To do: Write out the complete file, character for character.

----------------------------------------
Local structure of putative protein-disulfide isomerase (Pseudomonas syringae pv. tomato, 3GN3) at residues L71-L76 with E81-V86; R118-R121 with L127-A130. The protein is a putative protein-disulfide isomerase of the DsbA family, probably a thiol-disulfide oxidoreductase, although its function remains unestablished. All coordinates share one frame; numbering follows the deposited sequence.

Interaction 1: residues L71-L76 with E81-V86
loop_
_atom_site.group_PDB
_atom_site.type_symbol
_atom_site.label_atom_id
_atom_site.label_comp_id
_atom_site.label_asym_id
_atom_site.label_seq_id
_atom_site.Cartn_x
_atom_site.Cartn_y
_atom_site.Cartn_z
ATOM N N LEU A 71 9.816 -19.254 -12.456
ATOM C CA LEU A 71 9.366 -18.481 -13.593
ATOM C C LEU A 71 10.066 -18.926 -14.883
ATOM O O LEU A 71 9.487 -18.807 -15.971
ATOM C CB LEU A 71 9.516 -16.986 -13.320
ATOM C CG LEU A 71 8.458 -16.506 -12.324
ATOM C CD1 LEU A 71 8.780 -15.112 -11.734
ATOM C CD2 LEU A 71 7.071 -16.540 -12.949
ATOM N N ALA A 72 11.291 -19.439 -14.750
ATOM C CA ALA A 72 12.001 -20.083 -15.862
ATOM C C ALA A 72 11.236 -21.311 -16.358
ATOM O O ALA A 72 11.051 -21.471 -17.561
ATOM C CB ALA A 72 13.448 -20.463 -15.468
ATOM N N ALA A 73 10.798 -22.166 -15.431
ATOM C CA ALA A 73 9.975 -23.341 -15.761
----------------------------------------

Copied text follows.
Local structure of putative protein-disulfide isomerase (Pseudomonas syringae pv. tomato, 3GN3) at residues L71-L76 with E81-V86; R118-R121 with L127-A130. The protein is a putative protein-disulfide isomerase of the DsbA family, probably a thiol-disulfide oxidoreductase, although its function remains unestablished. All coordinates share one frame; numbering follows the deposited sequence.

Interaction 1: residues L71-L76 with E81-V86
loop_
_atom_site.group_PDB
_atom_site.type_symbol
_atom_site.label_atom_id
_atom_site.label_comp_id
_atom_site.label_asym_id
_atom_site.label_seq_id
_atom_site.Cartn_x
_atom_site.Cartn_y
_atom_site.Cartn_z
ATOM N N LEU A 71 9.816 -19.254 -12.456
ATOM C CA LEU A 71 9.366 -18.481 -13.593
ATOM C C LEU A 71 10.066 -18.926 -14.883
ATOM O O LEU A 71 9.487 -18.807 -15.971
ATOM C CB LEU A 71 9.516 -16.986 -13.320
ATOM C CG LEU A 71 8.458 -16.506 -12.324
ATOM C CD1 LEU A 71 8.780 -15.112 -11.734
ATOM C CD2 LEU A 71 7.071 -16.540 -12.949
ATOM N N ALA A 72 11.291 -19.439 -14.750
ATOM C CA ALA A 72 12.001 -20.083 -15.862
ATOM C C ALA A 72 11.236 -21.311 -16.358
ATOM O O ALA A 72 11.051 -21.471 -17.561
ATOM C CB ALA A 72 13.448 -20.463 -15.468
ATOM N N ALA A 73 10.798 -22.166 -15.431
ATOM C CA ALA A 73 9.975 -23.341 -15.761